Whither Islamic Finance?

Since the credit crisis hit Middle East, people are constantly bashing Islamic Finance as a failure. I just intend to expose the ridiculousness of one of their arguments over here.

One can easily Google info about Islamic Finance over the internet, so I will not expend large amount of words on explaining it.

If you have taken Econ101, it defines three roles of money:

1. Money is a medium of exchange
2. Money is a measure of value
3. Money is a commodity (trade-able)

In Islamic Economics, the third one does not stand or is not allowed. You can not trade money, you cannot make a profit on it. As such, interest (or profit) on monetary loans is forbidden. This is the essence of Islamic Finance, the implication being that one can only trade hard assets. Hence Islamic finance is also known as asset backed finance.

People claim that money is also an asset like other assets and should be tradeable. Islam does not deny this, it just forbids you to treat it like one. It is clearly mentioned in Quran that they will claim that Riba (profit on money – interest) is like trading but Allah has allowed you to trade (assets) and forbidden you from Riba.

It is very clear that anything above principal in a money lending transaction is Riba, however, the naysayers are at pains to point out that translation of Riba is Usury and not Interest ( I have no idea where did they come up with this arbitrary differentiation). Thankfully Quran remains in its original language of Arabic otherwise I shudder to think that what else people would have claimed as lost in translation.

Now we come to the question of failed investments in Islamic Finance _ falling investment values, defaults on sokouk etc. Like any other investment, islamic (shariah compliant) investment vehicles also face risk and rewards.

Just because a company has raised money through shariah compliant means does not mean that it will definitely be profitable. If that money is used to make speculative deals in real estate (like Dubai companies have done) Shariah compliant or no shariah compliant, the investment has to go kaput.

Investing through Shariah compliant products may require you to maintain similar or even harsher level of due diligence than conventional finance because it not only restricts you from certain forms of raising money but also forbids you in making certain type of investments. If you do not do your homework, you are bound to fail.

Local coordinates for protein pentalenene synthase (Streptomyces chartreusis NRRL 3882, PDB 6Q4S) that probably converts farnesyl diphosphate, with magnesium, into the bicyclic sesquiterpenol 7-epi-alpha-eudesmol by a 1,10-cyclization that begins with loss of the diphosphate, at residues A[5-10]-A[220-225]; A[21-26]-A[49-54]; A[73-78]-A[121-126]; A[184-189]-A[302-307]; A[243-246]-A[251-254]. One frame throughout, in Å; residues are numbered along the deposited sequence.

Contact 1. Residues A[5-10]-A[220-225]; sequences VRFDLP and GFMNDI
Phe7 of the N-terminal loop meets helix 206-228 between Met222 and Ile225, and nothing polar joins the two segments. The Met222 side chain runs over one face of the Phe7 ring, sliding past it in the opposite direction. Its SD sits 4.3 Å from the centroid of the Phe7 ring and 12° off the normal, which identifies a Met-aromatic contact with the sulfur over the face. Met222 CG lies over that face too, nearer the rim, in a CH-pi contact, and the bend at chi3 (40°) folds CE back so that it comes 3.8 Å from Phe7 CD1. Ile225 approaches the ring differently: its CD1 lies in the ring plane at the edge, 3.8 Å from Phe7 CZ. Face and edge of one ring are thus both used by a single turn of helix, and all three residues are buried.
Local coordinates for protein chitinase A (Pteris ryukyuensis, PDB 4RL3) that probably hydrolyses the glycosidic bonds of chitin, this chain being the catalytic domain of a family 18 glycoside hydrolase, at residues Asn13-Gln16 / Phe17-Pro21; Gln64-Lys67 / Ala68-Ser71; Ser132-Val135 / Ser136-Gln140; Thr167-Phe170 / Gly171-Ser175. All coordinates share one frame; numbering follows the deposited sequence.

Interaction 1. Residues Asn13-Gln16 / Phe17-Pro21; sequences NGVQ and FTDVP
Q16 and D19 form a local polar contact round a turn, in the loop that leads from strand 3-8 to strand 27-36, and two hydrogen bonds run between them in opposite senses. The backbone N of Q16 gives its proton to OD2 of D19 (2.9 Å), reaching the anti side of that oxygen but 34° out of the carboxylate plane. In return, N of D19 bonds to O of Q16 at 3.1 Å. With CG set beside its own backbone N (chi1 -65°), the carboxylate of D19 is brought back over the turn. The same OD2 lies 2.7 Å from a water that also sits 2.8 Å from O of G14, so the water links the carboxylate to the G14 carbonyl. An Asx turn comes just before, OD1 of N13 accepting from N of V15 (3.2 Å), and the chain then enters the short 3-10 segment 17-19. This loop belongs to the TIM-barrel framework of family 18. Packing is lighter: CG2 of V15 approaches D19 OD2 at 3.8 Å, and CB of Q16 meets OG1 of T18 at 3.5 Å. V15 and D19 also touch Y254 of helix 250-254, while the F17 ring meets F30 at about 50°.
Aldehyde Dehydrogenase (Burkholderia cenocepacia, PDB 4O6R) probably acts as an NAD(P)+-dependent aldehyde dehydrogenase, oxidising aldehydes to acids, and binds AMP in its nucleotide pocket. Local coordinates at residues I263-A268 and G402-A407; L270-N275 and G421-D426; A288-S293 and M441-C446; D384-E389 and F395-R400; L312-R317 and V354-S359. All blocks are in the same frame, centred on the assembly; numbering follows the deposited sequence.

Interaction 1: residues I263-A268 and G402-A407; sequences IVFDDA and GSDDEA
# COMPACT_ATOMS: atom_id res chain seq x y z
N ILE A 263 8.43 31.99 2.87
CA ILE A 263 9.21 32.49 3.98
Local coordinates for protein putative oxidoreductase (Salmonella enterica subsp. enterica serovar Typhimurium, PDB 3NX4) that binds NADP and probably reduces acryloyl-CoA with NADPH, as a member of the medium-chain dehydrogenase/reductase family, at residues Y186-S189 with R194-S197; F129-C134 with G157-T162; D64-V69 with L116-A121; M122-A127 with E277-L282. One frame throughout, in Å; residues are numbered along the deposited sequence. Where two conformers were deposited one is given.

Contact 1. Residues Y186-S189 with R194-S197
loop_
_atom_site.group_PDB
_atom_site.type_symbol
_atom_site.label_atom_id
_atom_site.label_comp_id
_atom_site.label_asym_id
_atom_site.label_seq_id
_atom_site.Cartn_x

People have used a default of a few sokouks and failed performance of few institutions to decry Islamic Finance.

If we want to use the same logic, I think the conventional banking in US, UK and Europe should be shut down as this credit crisis has shown them to be the most failed institutions/systems in the world requiring massive amounts of government funds to stand up. Similarly, such well regarded investment banks as Bear Stearns, Lehman Brothers, Merill Lynch have blown up within a year. Does this mean that investment banking and conventional commercial banking is a failure?

An argument that seems totally reasonable to decry conventional finance, people find it reasonable to bash Islamic Finance.

Islamic Finance is viable and workable economic model and is working fine wherever it is implemented. However, it has failed to gain traction not because it is flawed but the way it is practiced today. A few examples:

1. Replicating conventional methods
Most of the IF institution deal with borrowers that also borrow from conventional institutions. In order to make the borrower comfortable and  avoid teaching him intricacies of IF, IF institutions try to make their instruments look as similar to conventional instruments as possible that the only thing that is different is the word “profit” instead of “interest” in the loan agreements.

2. Offering similar investment products
By definition, derivatives are haraam in IF. Now if you go and create instruments and structures that offer you the same risk/return profile as derivatives but with a label “islamic”, then you are just trying to fool God. Might as well slaughter pigs and sell them as “halaal” pork.

3. Manpower
Conventional banks with their promises of bonus and high payscales attract top graduates. In order to not be left with low class talent, IF institions try to attract employees from conventional banks. These employees  have been trained to offer conventional instruments and are only interested in their bonuses and neither care about Islamic Finance nor educate themselves about its products. Rather than learn about the product and make a concerted pitch to the customer, they take the easy way out saying that this is a conventional product with the Islamic label.

These are some of the factors that bring a bad name to Islamic Finance and are the reason behind the infamous Urdu quote  “kaan ko, sar kay uper say haath ghuma kar, pakarna” (To grab the ear, with the hand coming around the head).

UPDATE: You can read the subsequent post in the series Whither Islamic Finance – Part II.

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5 thoughts on “Whither Islamic Finance?

  1. Interesting write-up. I just wanted to ask a question. Taking interest on the loan that one gives is prohibited in Islam but what about giving interest on the money that one borrows from another (could be a non-Muslim), is it also prohibited?

    • Interest in all its forms is prohibited. I hope I don’t misquote but the prophet has cursed anyone who pays Riba, who receives Riba and even the one who witnesses the agreement or transaction. Its one of the gravest sins in Islam.

      Banks make money by lending. The main purpose of Islamic banks is not to provide you with avenues for investments/deposits (though that goes hand in hand with lending) rather to enter into commercial lending transactions based on Islamic principles.

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